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The analysis of antioxidant expression during muscle atrophy induced by hindlimb suspension in mice


Oxidative stress contributes to acceleration of muscle atrophy. However, it is still not completely understood what triggers the production of reactive oxygen species (ROS) during muscle atrophy. The objective of this study was to investigate redox balance during muscle atrophy. ROS generators and antioxidants were analyzed in atrophied soleus muscles after 2 weeks of hindlimb suspension (HLS) in mice. The HLS group showed an increase in lipid peroxidation, upregulated NOX1 and NOXO1, and downregulated mitochondrial complex I subunits NDUFS5 and NDUFV2. Additionally, HLS mice demonstrated a decrease in Prdx5 and MnSOD, but an increase in GPX2 and GPX3 in both mRNA and protein levels. As expected, MnSOD activity declined in the HLS group, while GPX activity was enhanced. These results suggest that redox imbalance occurs during muscle atrophy through NOX1 activation, mitochondrial complex I deficiency, and disturbance of antioxidants. Antioxidants altered by HLS may represent potential therapeutic targets for the protection against muscle atrophy.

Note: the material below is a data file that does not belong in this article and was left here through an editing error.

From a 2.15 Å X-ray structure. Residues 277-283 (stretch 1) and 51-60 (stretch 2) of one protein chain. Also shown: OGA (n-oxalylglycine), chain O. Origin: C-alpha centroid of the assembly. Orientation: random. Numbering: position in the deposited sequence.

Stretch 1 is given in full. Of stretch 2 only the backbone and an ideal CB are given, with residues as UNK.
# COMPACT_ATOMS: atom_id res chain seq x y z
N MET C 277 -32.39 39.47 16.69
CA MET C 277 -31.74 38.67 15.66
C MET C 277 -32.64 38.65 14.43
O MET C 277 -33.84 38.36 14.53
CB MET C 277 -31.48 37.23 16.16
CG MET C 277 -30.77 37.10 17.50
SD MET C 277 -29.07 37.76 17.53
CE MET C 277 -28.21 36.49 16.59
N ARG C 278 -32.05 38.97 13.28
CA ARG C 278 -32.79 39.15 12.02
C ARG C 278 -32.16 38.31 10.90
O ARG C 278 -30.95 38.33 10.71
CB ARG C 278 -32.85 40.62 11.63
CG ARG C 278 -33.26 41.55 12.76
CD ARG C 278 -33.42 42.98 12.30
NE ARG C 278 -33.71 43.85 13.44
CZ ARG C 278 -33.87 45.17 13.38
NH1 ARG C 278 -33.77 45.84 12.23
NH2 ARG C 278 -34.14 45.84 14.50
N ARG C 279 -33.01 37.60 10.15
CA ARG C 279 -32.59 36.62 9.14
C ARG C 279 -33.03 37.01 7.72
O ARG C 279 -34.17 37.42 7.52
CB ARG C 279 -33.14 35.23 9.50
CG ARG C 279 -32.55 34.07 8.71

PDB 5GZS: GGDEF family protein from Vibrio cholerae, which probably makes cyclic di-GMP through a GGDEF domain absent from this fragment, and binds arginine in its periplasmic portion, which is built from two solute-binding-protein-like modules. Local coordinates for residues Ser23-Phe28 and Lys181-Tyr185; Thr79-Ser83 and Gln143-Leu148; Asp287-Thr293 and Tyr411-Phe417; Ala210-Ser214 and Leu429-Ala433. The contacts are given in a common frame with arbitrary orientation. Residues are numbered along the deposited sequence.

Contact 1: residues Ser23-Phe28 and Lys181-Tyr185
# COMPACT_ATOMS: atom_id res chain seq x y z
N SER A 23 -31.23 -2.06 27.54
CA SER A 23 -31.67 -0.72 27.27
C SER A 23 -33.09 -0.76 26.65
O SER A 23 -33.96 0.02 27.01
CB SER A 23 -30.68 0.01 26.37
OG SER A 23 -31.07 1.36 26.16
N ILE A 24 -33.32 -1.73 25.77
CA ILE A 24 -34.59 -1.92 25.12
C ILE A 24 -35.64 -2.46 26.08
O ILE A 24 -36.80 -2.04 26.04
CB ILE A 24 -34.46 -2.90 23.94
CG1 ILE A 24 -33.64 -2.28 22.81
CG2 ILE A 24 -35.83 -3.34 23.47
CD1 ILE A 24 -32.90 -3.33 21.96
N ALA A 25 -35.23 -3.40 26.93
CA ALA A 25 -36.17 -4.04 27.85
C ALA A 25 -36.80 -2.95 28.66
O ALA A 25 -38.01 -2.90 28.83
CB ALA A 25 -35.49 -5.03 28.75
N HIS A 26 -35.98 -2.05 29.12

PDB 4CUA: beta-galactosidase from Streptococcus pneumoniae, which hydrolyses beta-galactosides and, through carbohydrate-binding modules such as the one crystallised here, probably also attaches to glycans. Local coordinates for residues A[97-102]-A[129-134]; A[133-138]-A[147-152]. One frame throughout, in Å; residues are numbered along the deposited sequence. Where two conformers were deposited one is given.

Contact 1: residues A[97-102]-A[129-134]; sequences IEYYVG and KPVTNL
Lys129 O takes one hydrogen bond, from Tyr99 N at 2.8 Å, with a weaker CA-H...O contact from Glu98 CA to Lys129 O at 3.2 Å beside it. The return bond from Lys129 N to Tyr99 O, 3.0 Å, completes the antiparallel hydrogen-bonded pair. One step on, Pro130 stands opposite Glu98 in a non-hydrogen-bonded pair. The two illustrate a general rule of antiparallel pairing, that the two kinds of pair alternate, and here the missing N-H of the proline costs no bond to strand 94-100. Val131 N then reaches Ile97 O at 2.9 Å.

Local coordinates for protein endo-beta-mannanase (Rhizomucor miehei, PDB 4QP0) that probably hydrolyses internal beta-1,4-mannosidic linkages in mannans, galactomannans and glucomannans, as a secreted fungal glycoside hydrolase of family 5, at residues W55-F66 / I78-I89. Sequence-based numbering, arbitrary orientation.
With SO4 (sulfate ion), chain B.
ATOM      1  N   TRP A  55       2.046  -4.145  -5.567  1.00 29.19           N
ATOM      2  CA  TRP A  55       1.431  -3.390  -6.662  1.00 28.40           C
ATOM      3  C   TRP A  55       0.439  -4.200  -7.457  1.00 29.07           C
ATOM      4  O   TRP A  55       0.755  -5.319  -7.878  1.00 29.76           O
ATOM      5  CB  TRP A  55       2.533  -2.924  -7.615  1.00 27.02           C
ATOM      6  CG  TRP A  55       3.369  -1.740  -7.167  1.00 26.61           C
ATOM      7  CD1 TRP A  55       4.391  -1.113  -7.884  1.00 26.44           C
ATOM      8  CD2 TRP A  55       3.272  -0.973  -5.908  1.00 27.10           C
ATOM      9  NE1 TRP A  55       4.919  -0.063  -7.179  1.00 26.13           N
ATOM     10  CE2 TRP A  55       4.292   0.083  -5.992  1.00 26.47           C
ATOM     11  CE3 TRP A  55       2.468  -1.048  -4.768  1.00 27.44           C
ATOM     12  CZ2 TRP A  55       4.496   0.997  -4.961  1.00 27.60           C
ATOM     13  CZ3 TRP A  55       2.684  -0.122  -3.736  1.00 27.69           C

Skeletal muscle is one of the most abundant tissue types in the vertebrate body, and it plays a crucial role in the movements of humans and other animals. Following long-term inactivity, skeletal muscle can easily lose weight, fiber size, and contractile function—a process which is defined as muscle atrophy. This is especially noticeable in astronauts who have experienced long periods of space flight or in patients who were confined to bed after a severe surgery [1]. Hindlimb suspension (HLS) animal models which mimic the muscle atrophy that occurs during muscle disuse in human have been developed to further our understanding of this process. Tail-HLS has been the main method to induce muscle atrophy in rodent models, but more recently pelvic-HLS has been suggested as an appropriate alternative to the tail-HLS method in rat [2]. However, pelvic-HLS-induced muscle atrophy in the mouse remains unclarified. It would be beneficial to develop a mouse HLS system for studying the mechanism of muscle atrophy using various kinds of transgenic mice.

It has been demonstrated that disuse-induced muscle atrophy occurs as a combined result of a decrease in muscle protein synthesis and an increase in protein degradation [3, 4]. Long-term inactivation of skeletal muscle has also been shown to result in the increased production of reactive oxygen species (ROS), as well as increased redox signaling and oxidative damage [46]. Oxidative stress may be a crucial contributor to inactivity-induced muscle atrophy, as it activates key proteases (e.g., calpains and caspase-3) or triggers the ubiquitin-related proteasome system in skeletal muscle [6, 7]. There are various sources of ROS leading to oxidative stress. NADPH oxidase (NOX) and xanthine oxidase (XO) are the main generators of ROS in inactive muscles [8, 9], and a number of recent studies have highlighted the importance of mitochondrial ROS production in prolonged disuse-induced muscle atrophy [5, 10, 11]. However, the specific targets that are responsible for ROS production during HLS remain to be determined.